09nt fonion Comspnimt (We deem it right to state that we do not at all times iteatify ourselves with our Correspond¡,nt a opinions.] The early days of September are associated with memories widely different from those which cluster round the time of barley harvest in this country. They recall battles, sieges, and revolutions—events of tremendous import to more than one empire on the Continent of Europe. It was on Saturday the 3rd of September, 1S70, that the news spread with electrical rapidity throughout London of the surrender of the Euiperor Xapoleon and the entire French army at Sedan. Anything like the excitement which that intelligence produced had not been witnessed since the overthrew of the first N apúleon at Waterloo, more than half a century before. The battle which led to that capitulati 'n was one of the mod; sanguinary ever fought. Marshal MacMahon, at the Emperor's com- mand, had conducted the French forces to the Belgian frontier with a view of relieving Bazaine, whom the Germans had shut up in Metz, but the Prussian armies, numbering a quarter of a million of men, had contrived to surround MacMahon and to drive him into the little town of Sedan. Bringing up their artillery on the heights, they, on the 1st of September, poured down such a murderous fire upon the closely- packed rnifsts that the scene was one more of indiscrimi- nate massacre than of ordinary fighting. Dr. W. H. Russell describes it as the most terrible slaughter which he ever saw in the whole of his experi- ence. Men were mown down helplessly in com- panies, regiments, and battalions, and the evening closed upon the ruins of the French Empire. On the morning of the 2nd of September the capitulation was signed by General Wimpffen, Marshal MacMahon having been wounded. On the 3rd, as above stated, the news reached London, and on the 4th it became generally known in Paris. That fine autumnal Sunday will never be forgotten by those who were spectators of what passed in the French capital. The people assembled in a vast multitude in the Place de la Concorde, invaded the Corps Legislatif, which voted the dethronement of the Imperial dynasty, and then crossed the bridge to the Tuileries, from which the Empress fled. Only six weeks before, the Emperor had set out from that st itely palace with a promise to enter Berlin as a conqueror, and now he was a captive in the hands of his enemies, and his wife was a fugitive and an exile. A Government of National Defence was proclaimed, and the city prepared for that long siege which was then seen to be inevitable. Two days after the Revolution of Paris, the turret-ship Captain foundered in the Bay of Biscay, only thirteen out of 500 souls on board escaping to tell the sad story. There is another date in early September which is of interest from a national point of view. On the 8th of that month in the year 1855, the'allied armies of England and France, after eleven months' siege captured the re- doubtable fortress of Sebastopool, the chief bulwark of Russia in the Black Sea, and very soon afterwards razed its fortifications to the ground. Amongst the many ways of enjoying a holiday, one of the most agreeable seems to be that which is pur- sued by parties of anglers, who hire a specimen of naval architecture known as a punt. There are many who know the peaceful look of a Thames punt and its freight. The square-bottomed craft is moored on the stream, persons in the possession of leisure sit on kitchen chairs, and contemplate the floats at the end of their liae3. The cattle which wade knee- deep into the water, and group themselves beneath the willows do not speak more eloquently in the en- joyment of peace than d.) the anglers, in one of these constructions. High above the reach of the tide the river is free to all, opening up wide aerial prospects, and admitting fresh currents of atmosphere. Thus the stream is the recreation place of thousands who, but for the Thames would scarcely know what exercise and natural beauty meant. The bends in the river present the most beautiful and interesting panoramic view. It is picturesque whether it is flowing past farmsteads, or where in the midst of a vast population it mirrors great public buildings, and is studded with the dark red sails of lighters and heavy craft, or shoots under the bridges where the traffic of the capital throngs. The great work of English elementary education seems to be making satisfactory progress. According to the report of the Committee of Council, there are now more than three millions of children at school every day, and the standard of proficiency is being gradually raised by the greater energy arid completer methods now introduced into all the schools. The Education Act was passed in the Session of 1870, and in the six years ending December last, more than £::>00,000 had been granted for building purposes. The schools now in course of erection will accommodate over a quarter of a million additional children. The School Boards have borrowed nearly eight millions sterling for the purpose of providing suitable buildings. There are nearly 30,000 teachers, and although the supply is rather deficient at present, there is every prospect of its soon being an adequate one. At the end of year there were 3,323 certificated teachers, 30,626 pupil teajhen, and 2.921 assistants. Th* re- port also snows that 1,2u7 School Boards in England have received rates amounting to £ 2,695,These figures coHvlusively show tba-t the work of National educafi oil rMttv A ion hence there w u* Lib D6ither" hevrcrs 01 wood nor drr.wers of water in this cousuy Money has often been described us the sinews of war; yet it must be obvious that neither of the two nations now fighting it out on the plains of Bulgaria can have very much money to spare. Turkish credit collapsed two years ago, and credit upon the -•ck Exchanges of Europe does not stand high. Yet if a State is once at war, it never seems in the least hampered by want of money. From the course of the existing struggle, it would be little short of a miracle if it terminated this year. If, then, it is to be sus- pended during the winter months, it will involve an immense strain upon the resources of both com- batants, and it will be an object of interest with financiers to see how they will bear it. Meanwhile the efforts which the Turks have made to repel the invader have not only astonished that invader himself, but has surprised the whole of the civilized world. The Turks in Europe and in Asia cannot number a population of more than twelve millions, all told, and the Christians under their sway are not allowed to bear arms. Yet by making a levy en masse they have succeeded in putting into the field larger armies than those of the Czar, with the whole of his vast terri- tories to draw from, extending from the Baltic to the Black Sea. The Turks, too, are fighting for life itself, and for what they believe to be the true religion. Their shouts of "Allah il Allah I upon going into battle show by what feelings of enthusiasm if not even of fanaticism they are animated. Naval warfare will unquestionably depend more in future upon the celerity and skill with which sub- marine engines are worked than upon the range or calibre of guns or the thickness of armour-plating. At one time naval battles were won by manoeuvring, and very seldom depended upon the mere weight of metal. Kelson's ships were generally inferior in size to the foreigners whem he encountered; it was his marvellous skill in placing them which gained him his victories. From his quarter-deck, with the pennon flying over him he directed the movements of his men-of-war by signal, and whilst so occupied on the quarter-deck of the Victory at the battle of Trafalgar he was shot down. Nelson could see his foes, and dealt with them accordingly, but it would be different now. A naval captain's enemy would not be an opposing ironclad, but an unseen destroyer laid low in the water. It seems, however, that even this diffi- culty is to be dealt with by a submarine vessel which can at pleasure be moved on or under the surface. It can descend to any required depth, and there either remain stationary or move backwards and forwards at any level. The object of the imentor is to move along under water, and lodge a torpedo under the bottom of an enemy's ship. Should this mode of fighting at sea- be adopted, no possible skill on the part of an admiral would avail him in the winning of a victory. Tae rise in the Bank rate of discount has once more directed attention to the general trade of the country and to the fact that the clearing-house returns maintain their position. This shows a fair amount of busines daÏtg, although some might be inclined to describe it as of a hand-to-mouth character. If this be so, it may help to explain the paucity of bills, tran- sactions being to a larger extent than usual of a ready-money nature, and settlements being chiefly made by means of cheques. Of late a considerable drain of gold to the continent has gone on, aa" well as shipments of sovereigns to New York, so that in raising the rate of discount, the Bank of England was merely protecting its reserve. The ordinary autumnal efflux of sovereigns into the circulation has now com- menced, and at a time when the reserve in the Bank was not unusually strong, and the foreign bullion currents were adverse, the influence of that efflux was a powerful one. Still there seems no reason to antici- pate sharp caanges. The autumn drain is a gradual process, aad although there is not such an improve- ment in trade demands as might be wished, the dis- count rates in the general market, owing to the ballien movements, show a hardening tendency. The recent storms and floods have, it is said—and statistios have been adduced to prove the assertion— affected the quality of our harvest, as well as the quantity yielded. It is therefore satisfactory to know that there is an abundance of corn in Southern Rus- sia. The average export of grain from that country has risen within tho last three years 143 million bxuheit. The export. in previovi yean from the Black Sè; and .,18 Sea of Azof were about sixty-two millions; this year, in consequence of the War, only twelve millions have been sent out. It is therefore computed that fifty million bushels of grain are now in the southern provinces awaiting railway transport. How to get this corn into circulation has been a matter for anxious consideration, and at a conference of delegates from the ehief railway companies the con- clusion arrived at was that the train service on the principal lines must be increased from 130 to 190 per day. It was, however, held to be doubtful at the conference whether, looking at the war traffic, and the extraordinary demands upon the resources of the iines, the companies could undertake eren so impor- tant a task as the conveyance of these vast quantities of grain. Thia subject affects one which is of interest in every household of the kingdom, and that is the price of bread. Wheat is now dearer than it has been for many years, and there are those who say that it must yet become dearer. Still it must be borne in mind that the present price of wheat is a speculative one. It be,, an to rise at the time when Russia declared war against Turkey, on the assumption that war must make corn dear. This was the case in 1854, when we went to war ourselves. Bread rose at once, and the rise was assisted by the results of the indifferent harvest of the previous year. The supplies from Southern Russia have not been so numerous during the pa-t few months, it is true, but Germany has not failed us, and the shipments from Roumania and Turkey have fallen little short of .those of twelve months ago. It should also be remembered that what a province or two in Europe cannot yield, a province in India, a colony in Australia, or a state in America can easily make up; and so great are the equalising forces of modern production and modern intercom- munication, that hardly anything short of a bad harvest season all over the northern hemisphere will cause a permanent addition to the price of wheat. Our ports have been thrown open to the markets of the world and with the proverbial wealth and credit of Great Britain there will be no difficulty in procuring maple supply of food for the busy people of these islands.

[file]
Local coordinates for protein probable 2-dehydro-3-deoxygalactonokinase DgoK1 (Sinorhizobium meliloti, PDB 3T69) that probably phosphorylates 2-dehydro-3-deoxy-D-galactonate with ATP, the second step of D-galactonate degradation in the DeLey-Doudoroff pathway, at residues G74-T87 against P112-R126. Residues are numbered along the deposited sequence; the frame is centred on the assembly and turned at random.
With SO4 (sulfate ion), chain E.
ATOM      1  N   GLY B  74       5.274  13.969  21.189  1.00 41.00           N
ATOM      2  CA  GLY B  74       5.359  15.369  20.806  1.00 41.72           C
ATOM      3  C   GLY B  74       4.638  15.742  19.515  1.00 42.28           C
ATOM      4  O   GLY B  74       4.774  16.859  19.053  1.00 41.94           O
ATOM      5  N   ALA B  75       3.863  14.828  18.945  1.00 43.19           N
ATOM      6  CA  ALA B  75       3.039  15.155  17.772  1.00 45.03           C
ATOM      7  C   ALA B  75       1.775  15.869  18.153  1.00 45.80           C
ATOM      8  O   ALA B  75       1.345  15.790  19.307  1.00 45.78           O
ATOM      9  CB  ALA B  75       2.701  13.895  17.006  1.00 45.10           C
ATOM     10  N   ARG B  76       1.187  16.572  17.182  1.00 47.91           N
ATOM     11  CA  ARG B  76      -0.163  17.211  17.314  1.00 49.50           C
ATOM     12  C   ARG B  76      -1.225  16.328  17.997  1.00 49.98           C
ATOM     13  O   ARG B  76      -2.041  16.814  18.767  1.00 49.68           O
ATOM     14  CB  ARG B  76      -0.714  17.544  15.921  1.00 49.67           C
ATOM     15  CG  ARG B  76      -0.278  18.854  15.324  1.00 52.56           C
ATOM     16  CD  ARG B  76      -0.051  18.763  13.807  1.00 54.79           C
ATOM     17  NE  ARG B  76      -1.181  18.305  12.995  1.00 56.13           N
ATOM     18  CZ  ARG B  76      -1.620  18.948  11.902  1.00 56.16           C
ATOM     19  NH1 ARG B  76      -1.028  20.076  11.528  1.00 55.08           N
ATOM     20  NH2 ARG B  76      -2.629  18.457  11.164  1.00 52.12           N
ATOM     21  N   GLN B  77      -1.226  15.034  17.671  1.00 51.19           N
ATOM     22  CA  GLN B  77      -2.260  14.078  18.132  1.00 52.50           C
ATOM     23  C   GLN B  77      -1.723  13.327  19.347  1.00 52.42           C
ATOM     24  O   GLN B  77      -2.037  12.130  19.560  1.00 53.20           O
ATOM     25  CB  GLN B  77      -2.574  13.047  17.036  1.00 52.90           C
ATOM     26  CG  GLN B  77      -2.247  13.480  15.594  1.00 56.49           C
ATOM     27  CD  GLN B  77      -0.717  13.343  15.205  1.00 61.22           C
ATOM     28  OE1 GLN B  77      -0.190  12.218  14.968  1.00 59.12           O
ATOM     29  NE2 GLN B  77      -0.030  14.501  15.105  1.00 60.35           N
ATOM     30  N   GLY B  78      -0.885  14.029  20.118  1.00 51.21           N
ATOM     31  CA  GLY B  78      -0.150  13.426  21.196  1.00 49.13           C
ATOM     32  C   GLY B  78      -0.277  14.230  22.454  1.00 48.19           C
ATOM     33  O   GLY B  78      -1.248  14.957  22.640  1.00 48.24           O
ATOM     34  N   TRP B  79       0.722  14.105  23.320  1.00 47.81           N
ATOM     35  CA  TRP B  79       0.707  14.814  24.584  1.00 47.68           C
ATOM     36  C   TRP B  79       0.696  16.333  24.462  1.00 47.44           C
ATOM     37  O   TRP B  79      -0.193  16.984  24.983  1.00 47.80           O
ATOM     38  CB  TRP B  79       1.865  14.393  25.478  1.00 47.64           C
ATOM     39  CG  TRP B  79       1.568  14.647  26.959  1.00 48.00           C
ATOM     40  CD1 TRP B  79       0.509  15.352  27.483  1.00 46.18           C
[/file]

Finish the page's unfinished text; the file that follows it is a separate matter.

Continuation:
A LONG ANCESTRAL LINE. The Covrt Journal says:—"As The Times has in- serted, and many papers have copied therefrom, the descent of the Queen from Alfred the Great, we pro- pose to carry this pedigree as high as Cerdic the Saxon chieftain, who is described in the Saxon ChronicU as eighth in descent from Woden. Be that as it may, there is no doubt of the lineage of Egbert from Cerdic. Here is the list: Cerdic, the first king of Wessex, died 534; Cenric, second king of Wessex, died 568: Keaulin, third ditto; Cuthwin, Cutha, Ceolwald, Cenred, Inigisil, Eoppa, Esa, Alcmund, Egbert, who was a great officer of Charlemagne. When a Saxon deputation came over to him in France as the last of the known desceudantst.wf Cerdic, in suc- cession to Britbric (poisoned by his wife in mistake), Charlemagne girt the.pi'ince with the sword from his own side, observing, Your sword, my prince, has done me good service here; I hope mine will be as useful to you in your own country.' Egbert was suc- ceeded by his eldest son, Ethelwolph, whence the descent proceeds through his youngest son King Alfred the Great, as follows Edward, Edmund, Edgar, Ethelred II., Edmund Ironsides, Edward, called the Outlaw, Margaret, Queen of Scotland, Matilda, Queen of England (wif of Henry I.), Empress Maude, Henry II., John, Henry Ill., Edward I., Edward IL, Edward III., John of Gaunt, John, Earl of Somerset, John, Duke of Somerset, Margaret, married Edmund Tudor, Henry VII., Margaret, Queen of Scotland, Jame3 V., King of Scotland, Mary, Querni of Scots, James I., King of England, Elizabeth, Queen of Bohemia, Sophia, married Elector of Hanover. George I., George II., Fiederick Lewis, Prince of Wales, George III., Duke of Kent, Queen Victoria, .Albert Edward, Prince of Wales."